The ghost conquistador and the specter of smuggling

Sta. Ana coordinates Action for Economic Reforms. This piece was published in the September 5, 2011 edition of the BusinessWorld, pages S1/4 to S1/5.

 

What is the best measure of an effective public opinion piece?  Praise?  Or savage criticism?

Of course, everyone loves compliments.  But then, how do we know if the expression of approval is authentic, not fawning?  Further, some praises just do not provide new insights. “Wow!” or “Great!” or “Awesome!” is blasé.

On the other hand, a negative response can be unnerving.  Yet, by getting negative feedback to an opinion piece, one can discover and process critical information. And that’s good.

I have not forgotten some of Mao Zedong’s famous quotations. One is relevant to this discussion.  But before that, I can’t resist naming one other quotation that can easily be retrieved from my memory, that is, without aid from Google. “Learn to play the piano,” should not be taken literally.  For how could Mao’s Red Army of guerillas benefit from hauling pianos during the Long March?  Learning to play the piano simply means being good at multi-tasking.

But I digress.  The other Mao quotation that I like is “To be attacked by the enemy is a good thing.”

And so when the other side trashes your statement, that’s a sign that what you wrote stings.

Let’s illustrate.  Recently, the Philippine Daily Inquirer’s editorial titled Taxing vices (27 August 2011) made this conclusion: “So whether it is to raise taxes or curb vices, this is one piece of legislation that merits serious consideration by Congress. And the time to enact it is now during the current session, when our lawmakers are still not too preoccupied with ensuring their reelection.”

A week earlier (19 August 2011), Inquirer columnist Raul Pangalangan explained through his essay the essential features of the sin tax reform, namely the indexation of the specific tax to inflation, the adoption of a simplified unitary tax, and the removal of the discriminatory price freeze classification for certain tobacco products, where tax rates are pegged at 1996 prices. The Inquirer editorial cited above also discussed these attributes.  Professor Pangalangan extends his work to tackle the “legal sophistication of the tobacco industry.”

To borrow Muhammad Ali’s famous line, the Pangalangan jab stung like a bee.

The Pangalangan piece was an effective one, if we go by Mao’s statement that to be attacked by the enemy is a good thing.  Someone rejoined, through a letter to the editor, which the Inquirer published.  The letter writer said:

“The excise tax apparently favored by President Aquino and columnist Raul Pangalangan (“Guilt-free ‘sin tax’ on tobacco,” Inquirer, 8/19/11) for priority legislation is House Bill 3465, authored by Rep. Henedina Abad, the budget secretary’s wife. Abad’s bill masquerades as a boost to government revenues but really aims to achieve non-fiscal, anti-tobacco objectives.”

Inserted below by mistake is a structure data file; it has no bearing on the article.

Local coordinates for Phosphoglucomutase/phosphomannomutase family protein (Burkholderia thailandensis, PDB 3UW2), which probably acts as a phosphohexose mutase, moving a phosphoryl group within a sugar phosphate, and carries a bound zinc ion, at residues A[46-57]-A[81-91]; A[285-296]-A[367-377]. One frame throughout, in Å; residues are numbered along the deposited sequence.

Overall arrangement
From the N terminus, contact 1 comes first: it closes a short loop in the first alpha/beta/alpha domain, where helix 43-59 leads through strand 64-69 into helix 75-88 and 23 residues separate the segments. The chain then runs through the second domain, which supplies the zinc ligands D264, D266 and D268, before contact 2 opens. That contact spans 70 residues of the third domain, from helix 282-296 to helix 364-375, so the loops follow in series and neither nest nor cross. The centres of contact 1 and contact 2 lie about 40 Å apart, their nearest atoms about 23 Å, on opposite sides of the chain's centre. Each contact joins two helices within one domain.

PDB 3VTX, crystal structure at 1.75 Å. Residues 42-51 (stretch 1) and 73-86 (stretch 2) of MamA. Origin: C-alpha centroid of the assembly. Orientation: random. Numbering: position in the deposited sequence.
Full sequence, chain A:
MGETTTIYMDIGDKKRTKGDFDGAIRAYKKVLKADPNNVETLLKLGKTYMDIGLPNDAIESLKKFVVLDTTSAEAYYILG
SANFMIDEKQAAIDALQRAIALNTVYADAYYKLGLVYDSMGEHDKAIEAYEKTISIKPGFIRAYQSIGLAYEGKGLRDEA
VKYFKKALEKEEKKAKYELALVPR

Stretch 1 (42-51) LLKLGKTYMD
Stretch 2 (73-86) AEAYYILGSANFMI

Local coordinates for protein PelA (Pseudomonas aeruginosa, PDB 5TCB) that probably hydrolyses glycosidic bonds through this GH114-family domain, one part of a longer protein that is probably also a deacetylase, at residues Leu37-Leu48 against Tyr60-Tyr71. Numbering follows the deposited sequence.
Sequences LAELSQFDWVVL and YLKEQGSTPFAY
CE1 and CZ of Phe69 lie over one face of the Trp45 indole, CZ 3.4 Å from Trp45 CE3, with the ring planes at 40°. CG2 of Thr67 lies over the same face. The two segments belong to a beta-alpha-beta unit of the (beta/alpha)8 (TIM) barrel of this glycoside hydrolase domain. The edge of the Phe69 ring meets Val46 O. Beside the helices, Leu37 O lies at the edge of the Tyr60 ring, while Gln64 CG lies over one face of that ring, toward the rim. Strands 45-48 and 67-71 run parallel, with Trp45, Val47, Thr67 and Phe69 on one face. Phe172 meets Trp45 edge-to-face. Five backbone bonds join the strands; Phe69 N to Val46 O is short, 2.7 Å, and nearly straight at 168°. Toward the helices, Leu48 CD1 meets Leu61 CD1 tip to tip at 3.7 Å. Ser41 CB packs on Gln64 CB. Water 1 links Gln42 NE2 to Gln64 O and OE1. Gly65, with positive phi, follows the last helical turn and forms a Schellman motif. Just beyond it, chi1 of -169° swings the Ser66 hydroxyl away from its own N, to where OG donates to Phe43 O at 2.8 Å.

Never mind the guy’s name and organization, for they are fictitious.  (If you search the name Miguel Lopez, what comes out on the Google page is the Spanish conquistador Miguel Lopez de Legazpi.)

A fictitious writer does not deserve a response.  But one thing we can learn from his letter is that the tobacco industry will use smuggling as one of its main arguments.  The Spanish conquistador warns us that the sin tax reforms expressed in the Abad bill will  “open the floodgates to smuggling and illicit trade in cheap, untaxed tobacco products.”

The conquistador’s logic is deeply flawed.  He assumes that the government will not do anything about smuggling.  The reform of the excise taxes on sin products will be accompanied by measures to curb smuggling.  For example, the Bureau of Internal Revenue is very supportive of having stamps or unique markings on tobacco packages. This is a tested way of controlling smuggling.

Moreover, price in itself is not the determinant of smuggling.  The World Bank identifies the “degree of corruption” as the variable that mainly predicts the rise of smuggling. Note,for example, that despite the sharply reduced tariffs in the Philippines, smuggling was rampant, especially during the corrupt Gloria Arroyo administration. The situation has drastically changed under the PNoy administration, whose main platform is anti-corruption.  Political will is essential, and we already see this in the leadership of the revenue-collecting agencies.

The fact is indisputable that even granting the tax leakage arising from smuggling, the net revenues from the sin tax reforms will be substantial. The experiences of many developing countries or emerging economists (as well as the literature of the economics of tobacco control) provide overwhelming evidence that tobacco tax increases, even steep ones, result both in higher revenues and a reduction of smoking prevalence.

My suggestion to the Spanish conquistador is to undertake an expedition to Ukraine. He will discover how Ukraine’s “dynamic 2007-2010 tax policy,” in which the real value of the excise tax increased five-fold (400 percent!), resulted in an increase in revenues by US$700 million in 2009 and US$500 million in 2010. (See the 2011 journal paper co-authored by Hana Ross, Michal Stoklasa, and Konstantin Krasovsky, titled Economic and public health impact of 2007-2010 tobacco increases in Ukraine.)

I also suggest that the Spanish conquistador retrace the Manila-Acapulco route, He will also learn from our Mexican amigos the same lessons obtained from our Ukrainian comrades.

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